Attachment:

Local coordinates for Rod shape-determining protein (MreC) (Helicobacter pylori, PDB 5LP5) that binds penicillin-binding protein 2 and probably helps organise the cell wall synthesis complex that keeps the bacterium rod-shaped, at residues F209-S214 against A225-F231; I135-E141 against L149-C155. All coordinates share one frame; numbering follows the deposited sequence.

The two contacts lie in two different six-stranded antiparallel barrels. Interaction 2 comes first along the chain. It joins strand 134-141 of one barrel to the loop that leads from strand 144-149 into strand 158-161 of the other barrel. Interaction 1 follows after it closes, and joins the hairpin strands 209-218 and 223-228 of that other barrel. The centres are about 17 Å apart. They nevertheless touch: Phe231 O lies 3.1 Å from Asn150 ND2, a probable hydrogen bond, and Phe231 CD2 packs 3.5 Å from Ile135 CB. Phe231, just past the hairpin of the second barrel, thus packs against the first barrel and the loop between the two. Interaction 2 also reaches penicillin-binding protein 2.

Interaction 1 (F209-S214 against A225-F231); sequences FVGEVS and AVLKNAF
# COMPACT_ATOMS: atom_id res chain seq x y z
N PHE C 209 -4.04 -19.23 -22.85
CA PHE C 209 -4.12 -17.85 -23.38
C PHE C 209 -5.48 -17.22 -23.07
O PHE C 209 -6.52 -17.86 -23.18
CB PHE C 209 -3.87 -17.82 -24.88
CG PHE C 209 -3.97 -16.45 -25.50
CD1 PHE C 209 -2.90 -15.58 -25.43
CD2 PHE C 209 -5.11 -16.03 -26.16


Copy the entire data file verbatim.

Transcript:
Local coordinates for Rod shape-determining protein (MreC) (Helicobacter pylori, PDB 5LP5) that binds penicillin-binding protein 2 and probably helps organise the cell wall synthesis complex that keeps the bacterium rod-shaped, at residues F209-S214 against A225-F231; I135-E141 against L149-C155. All coordinates share one frame; numbering follows the deposited sequence.

The two contacts lie in two different six-stranded antiparallel barrels. Interaction 2 comes first along the chain. It joins strand 134-141 of one barrel to the loop that leads from strand 144-149 into strand 158-161 of the other barrel. Interaction 1 follows after it closes, and joins the hairpin strands 209-218 and 223-228 of that other barrel. The centres are about 17 Å apart. They nevertheless touch: Phe231 O lies 3.1 Å from Asn150 ND2, a probable hydrogen bond, and Phe231 CD2 packs 3.5 Å from Ile135 CB. Phe231, just past the hairpin of the second barrel, thus packs against the first barrel and the loop between the two. Interaction 2 also reaches penicillin-binding protein 2.

Interaction 1 (F209-S214 against A225-F231); sequences FVGEVS and AVLKNAF
# COMPACT_ATOMS: atom_id res chain seq x y z
N PHE C 209 -4.04 -19.23 -22.85
CA PHE C 209 -4.12 -17.85 -23.38
C PHE C 209 -5.48 -17.22 -23.07
O PHE C 209 -6.52 -17.86 -23.18
CB PHE C 209 -3.87 -17.82 -24.88
CG PHE C 209 -3.97 -16.45 -25.50
CD1 PHE C 209 -2.90 -15.58 -25.43
CD2 PHE C 209 -5.11 -16.03 -26.16